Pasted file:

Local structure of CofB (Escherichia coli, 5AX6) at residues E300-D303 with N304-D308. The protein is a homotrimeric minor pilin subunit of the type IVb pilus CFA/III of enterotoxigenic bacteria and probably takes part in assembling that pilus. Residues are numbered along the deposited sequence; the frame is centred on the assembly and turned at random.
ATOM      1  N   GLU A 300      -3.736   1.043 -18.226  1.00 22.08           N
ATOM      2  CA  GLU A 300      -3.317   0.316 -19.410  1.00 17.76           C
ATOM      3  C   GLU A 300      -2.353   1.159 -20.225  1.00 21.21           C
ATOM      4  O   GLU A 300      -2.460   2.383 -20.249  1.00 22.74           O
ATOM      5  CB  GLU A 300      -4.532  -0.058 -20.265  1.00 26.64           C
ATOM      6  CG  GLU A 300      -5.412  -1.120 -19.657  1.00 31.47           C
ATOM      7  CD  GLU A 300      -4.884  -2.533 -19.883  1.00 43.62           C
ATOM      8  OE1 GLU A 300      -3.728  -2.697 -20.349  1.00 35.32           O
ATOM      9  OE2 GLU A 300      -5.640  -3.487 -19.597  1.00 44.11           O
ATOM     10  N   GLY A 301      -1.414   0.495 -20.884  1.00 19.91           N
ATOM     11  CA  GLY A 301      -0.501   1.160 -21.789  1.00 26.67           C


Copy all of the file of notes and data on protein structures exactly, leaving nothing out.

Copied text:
Local structure of CofB (Escherichia coli, 5AX6) at residues E300-D303 with N304-D308. The protein is a homotrimeric minor pilin subunit of the type IVb pilus CFA/III of enterotoxigenic bacteria and probably takes part in assembling that pilus. Residues are numbered along the deposited sequence; the frame is centred on the assembly and turned at random.
ATOM      1  N   GLU A 300      -3.736   1.043 -18.226  1.00 22.08           N
ATOM      2  CA  GLU A 300      -3.317   0.316 -19.410  1.00 17.76           C
ATOM      3  C   GLU A 300      -2.353   1.159 -20.225  1.00 21.21           C
ATOM      4  O   GLU A 300      -2.460   2.383 -20.249  1.00 22.74           O
ATOM      5  CB  GLU A 300      -4.532  -0.058 -20.265  1.00 26.64           C
ATOM      6  CG  GLU A 300      -5.412  -1.120 -19.657  1.00 31.47           C
ATOM      7  CD  GLU A 300      -4.884  -2.533 -19.883  1.00 43.62           C
ATOM      8  OE1 GLU A 300      -3.728  -2.697 -20.349  1.00 35.32           O
ATOM      9  OE2 GLU A 300      -5.640  -3.487 -19.597  1.00 44.11           O
ATOM     10  N   GLY A 301      -1.414   0.495 -20.884  1.00 19.91           N
ATOM     11  CA  GLY A 301      -0.501   1.160 -21.789  1.00 26.67           C